• 5 6
 @downhiller900sl: " plus bikes are aimed at people entering the sport, not fullon experienced aggressive riders. They seem to give support for people that need it"

That's what people said about full suspension bikes when they first came out. They're less efficient and make riding too easy. In fact, that pretty much describes all modern mountain bikes. They make trails too easy compared to older bikes.
  • 1 0
 @vonSpurling: What size rims are you using?
  • 1 0
 @SteveDekker: it was a demo bike from a local shop - so I imagine it was whatever rims come stock on that bike.
  • 5 0
 @jackalope: I rode a Hightower+ with 3.0s in Moab over the weekend and it was hilarious. Fun, gobs of traction, plowable, more agile than I thought. However, I wasn't leaning the bastard over and cornering hard, just plowing and dropping. Just a tad heavier and slower rolling but actually rolled better than I thought it would.

I'd consider having a 29/27.5+ as my next frame but honestly would probably rock the 29 most of the time with the 27.5 wheelset/tires for when I feel like an attention whore who wants others to ask about my bike. Don't think I'd commit to plus full time tho.
  • 5 0
 @jackalope: my experience with plus tires is that they provide you with a whole shitton of grip and don't accelerate that well. That being said, I love them. If the your tire pressure is 1 psi too low then yes, they are floppy under hard cornering. The solution to that is to figure out your perfect tire pressure and keep it there. As for sidewall strength, the WTB Scraper rims, which most people seem to love are weaker than the tires, I have 3 huge dents in the side of the back rim from smashing on the sides of rocks, but the tires are fine.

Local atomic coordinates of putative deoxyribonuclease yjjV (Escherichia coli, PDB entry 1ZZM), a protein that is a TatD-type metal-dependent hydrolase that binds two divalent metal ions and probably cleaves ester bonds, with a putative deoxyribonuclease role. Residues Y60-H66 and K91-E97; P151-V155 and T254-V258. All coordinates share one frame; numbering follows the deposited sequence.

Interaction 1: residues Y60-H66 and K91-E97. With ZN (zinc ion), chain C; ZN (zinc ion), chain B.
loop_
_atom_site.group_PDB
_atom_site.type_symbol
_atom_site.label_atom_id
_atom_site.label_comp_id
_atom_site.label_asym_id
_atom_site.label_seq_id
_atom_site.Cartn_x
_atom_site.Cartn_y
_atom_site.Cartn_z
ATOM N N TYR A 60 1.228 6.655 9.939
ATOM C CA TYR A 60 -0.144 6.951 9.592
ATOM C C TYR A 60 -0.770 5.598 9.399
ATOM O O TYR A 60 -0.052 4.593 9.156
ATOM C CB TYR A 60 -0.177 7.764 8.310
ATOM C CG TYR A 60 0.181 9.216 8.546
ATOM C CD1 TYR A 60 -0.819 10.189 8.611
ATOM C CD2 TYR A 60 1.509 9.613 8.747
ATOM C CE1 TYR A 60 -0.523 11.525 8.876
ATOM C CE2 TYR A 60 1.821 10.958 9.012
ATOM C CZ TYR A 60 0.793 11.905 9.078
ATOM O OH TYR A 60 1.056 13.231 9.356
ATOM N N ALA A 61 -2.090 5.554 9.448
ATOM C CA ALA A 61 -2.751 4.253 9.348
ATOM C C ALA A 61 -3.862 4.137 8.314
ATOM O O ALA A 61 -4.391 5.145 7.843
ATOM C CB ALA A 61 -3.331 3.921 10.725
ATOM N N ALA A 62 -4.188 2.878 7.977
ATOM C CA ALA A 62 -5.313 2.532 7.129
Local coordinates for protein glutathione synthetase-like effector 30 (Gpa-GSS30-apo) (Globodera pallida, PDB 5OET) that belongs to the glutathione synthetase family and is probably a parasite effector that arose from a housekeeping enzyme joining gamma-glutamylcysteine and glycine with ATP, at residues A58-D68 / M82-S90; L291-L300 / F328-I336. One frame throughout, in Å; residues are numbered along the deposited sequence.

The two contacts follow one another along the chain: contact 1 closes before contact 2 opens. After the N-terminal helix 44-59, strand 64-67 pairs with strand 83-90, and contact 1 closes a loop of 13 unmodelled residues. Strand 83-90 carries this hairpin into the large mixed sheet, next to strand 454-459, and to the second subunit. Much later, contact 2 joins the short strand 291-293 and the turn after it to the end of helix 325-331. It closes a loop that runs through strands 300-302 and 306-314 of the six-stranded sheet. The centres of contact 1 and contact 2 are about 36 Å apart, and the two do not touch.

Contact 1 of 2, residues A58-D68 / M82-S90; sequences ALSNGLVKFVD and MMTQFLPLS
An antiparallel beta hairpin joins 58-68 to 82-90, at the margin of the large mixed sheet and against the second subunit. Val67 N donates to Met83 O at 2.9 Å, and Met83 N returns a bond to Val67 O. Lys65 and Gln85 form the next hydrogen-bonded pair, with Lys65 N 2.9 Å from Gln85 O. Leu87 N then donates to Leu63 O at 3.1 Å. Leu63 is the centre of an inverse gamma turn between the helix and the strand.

• 7 0
 @mnorris122: Different strokes for different folks I guess. I've tried big 2.7 DH tires and found them to be awkward and offering no real benefit - mainly just downsides due to excessive weight and tendency to wander in mildly greasy conditions. In short, I don't really need much help "dropping and plowing", but I need all the help I can get in high speed corners. Personally, I wouldn't want to have to make sure my tire pressure is at the exact correct psi before (and during?) every ride. Just me tho. As for sidewall construction, there's places close to me where guys are having to resort to DD type models (i.e. heavy, but solid tear resistance) due to frequent sidewall tears on EVO type models, so to me, if a Plus tire is to offer good sidewall protection, it will have to be heavy as phuck. Not Gazzi 3.0 heavy perhaps, but still burly.
  • 3 1
 @jackalope: for some people they are great for others not. I personally don't ride them but I can see how they are fun under the right circumstances.
  • 8 0
 @poozank: Absolutely wrong!! Everything is black or white, and if you don't like/ride the same things I do, then you're a gaper and should feel bad about yourself. Wink

But for reals, you're right, and I can definitely see how some people might prefer them. And who knows, if I actually had to make a living selling bikes, I might be all about balloon tires 24/7 too!
  • 2 0
 @torero Exactly! Just get a Tomos instead
  • 4 0
 @dfiler: @dfiler: I use to think there would never be any thing better than my 90's XTR equipped bike. I rode it last time I visited my parents. What a clunky junker it is compared to my 2016 AM bike.
  • 6 4
 Exactly. Plus tires suck:... except when the trails have lots of baby heads, when I want to do well in enduro races, ride steeps, climb rocky trails, descend smashed out rooty trails, have one bike that can do enduro or marathon races... but that is just from personal experience, I haven't had the opportunity to just bitch without trying because I decided to try plus tires, figure out tire pressures, try a bunch of tires and get a setup that blows my mind.